4 – Technology can help us adapt to the changing nature of work.

Embracing technology that supports employees’ ability to gain skills that align with the needs of the business can help both individuals and organizations adapt, and survive, in the face of a changing marketplace. Many companies have embraced learning experience platforms and career development portals to do just that. These platforms can allow individuals to assess their current skills, see how these align with positions throughout the organization (and, in some cases, the industry beyond their organization for that role), and connect them with learning opportunities to help them gain the skills or experiences to keep learning and, ultimately, progress in their careers.

Getting started
There are a number of steps, big and small, that you can take to start thinking differently about the role of learning technology within your organization and ultimately navigate and operate in an ever-evolving digital world by optimizing learning technologies.

Do a self-audit.
This involves looking at not just the current learning and HR technologies that you have or are planning to implement, but other technologies that are not explicitly “purposed for development” where information is being accessed and shared. Beyond technologies it involves examining your organization’s capabilities around complementary disciplines like employee experience and informal learning that will help guide your optimization of learning technology.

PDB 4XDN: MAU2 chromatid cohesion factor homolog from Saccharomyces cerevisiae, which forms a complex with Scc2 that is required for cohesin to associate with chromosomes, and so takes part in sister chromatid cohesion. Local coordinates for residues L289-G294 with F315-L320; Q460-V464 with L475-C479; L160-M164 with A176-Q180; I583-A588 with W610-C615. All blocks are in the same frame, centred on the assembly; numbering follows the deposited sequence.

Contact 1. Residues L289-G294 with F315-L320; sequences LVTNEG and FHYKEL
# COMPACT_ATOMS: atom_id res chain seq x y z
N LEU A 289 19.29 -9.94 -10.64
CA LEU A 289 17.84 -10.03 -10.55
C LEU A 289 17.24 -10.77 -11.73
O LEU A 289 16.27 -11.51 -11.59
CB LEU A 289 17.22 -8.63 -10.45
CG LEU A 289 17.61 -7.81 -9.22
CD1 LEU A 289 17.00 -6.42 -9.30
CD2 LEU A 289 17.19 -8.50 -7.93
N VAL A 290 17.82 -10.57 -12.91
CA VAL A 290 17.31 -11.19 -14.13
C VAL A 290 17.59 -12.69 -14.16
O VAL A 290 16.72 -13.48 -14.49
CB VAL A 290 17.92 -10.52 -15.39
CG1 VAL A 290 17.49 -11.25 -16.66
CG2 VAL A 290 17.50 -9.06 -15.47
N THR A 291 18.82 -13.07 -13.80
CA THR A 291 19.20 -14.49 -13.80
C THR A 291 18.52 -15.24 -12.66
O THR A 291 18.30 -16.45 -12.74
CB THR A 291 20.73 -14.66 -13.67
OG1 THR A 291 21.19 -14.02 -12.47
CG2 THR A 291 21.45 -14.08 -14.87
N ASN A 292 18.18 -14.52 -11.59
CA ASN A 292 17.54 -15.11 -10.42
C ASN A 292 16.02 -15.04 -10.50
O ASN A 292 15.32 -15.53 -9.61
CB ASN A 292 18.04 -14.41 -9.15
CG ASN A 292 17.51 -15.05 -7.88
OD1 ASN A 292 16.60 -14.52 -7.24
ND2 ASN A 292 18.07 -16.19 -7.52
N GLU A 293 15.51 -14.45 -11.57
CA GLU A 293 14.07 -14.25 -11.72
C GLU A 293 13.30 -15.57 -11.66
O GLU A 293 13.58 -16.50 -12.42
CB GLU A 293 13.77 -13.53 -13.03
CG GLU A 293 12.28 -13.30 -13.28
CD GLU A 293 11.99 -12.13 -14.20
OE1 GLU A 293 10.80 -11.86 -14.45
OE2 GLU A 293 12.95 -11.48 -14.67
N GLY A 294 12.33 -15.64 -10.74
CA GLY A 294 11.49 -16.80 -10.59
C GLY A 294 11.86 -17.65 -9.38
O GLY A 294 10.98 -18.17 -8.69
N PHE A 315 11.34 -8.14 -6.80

Prioritize and act.
High-performing organizations consistently demonstrate a willingness to experiment with technology to enable their employees.4 It is important to plot out a road map of the technology-related initiatives that will help your organization achieve its learning vision, and then start taking steps to get there. This requires a certain degree of agility—both for adding new technologies and launching new ways of using existing technology. Much like a “test screening” for a new film, often this is achieved through targeted “pilots”—typically for populations with emerging or the most fluid development needs.

Stay vigilant.

Work and the technologies that enable it are evolving rapidly and will continue to do so. Even organizations with a mature set of integrated learning technologies should continuously examine opportunities to streamline work and learning with technology. This requires creating a governance model and decision framework for learning technology and tapping into a broader culture of innovation within your organization (or nurturing it within learning!).

Elizabeth Barisick is a former senior research analyst at Bersin, Deloitte Consulting LLP.

Dani Johnson is a former vice president of learning and career research at Bersin, Deloitte Consulting LLP.

Jason Magill is a senior manager in the Human Capital practice of Deloitte Consulting LLP and leads the Learning Technology practice.


1 High-Impact Learning Organization: Maturity Model and Top Findings, Deloitte Consulting LLP / Dani Johnson, 2017.

2 http://blog.bersin.com/prediction-5-the-integration-between-work-and-learning-will-need-to-be-seamless/

3 High-Impact Learning Organization: Maturity Model and Top Findings, Deloitte Consulting LLP / Dani Johnson, 2017.

4 Ibid.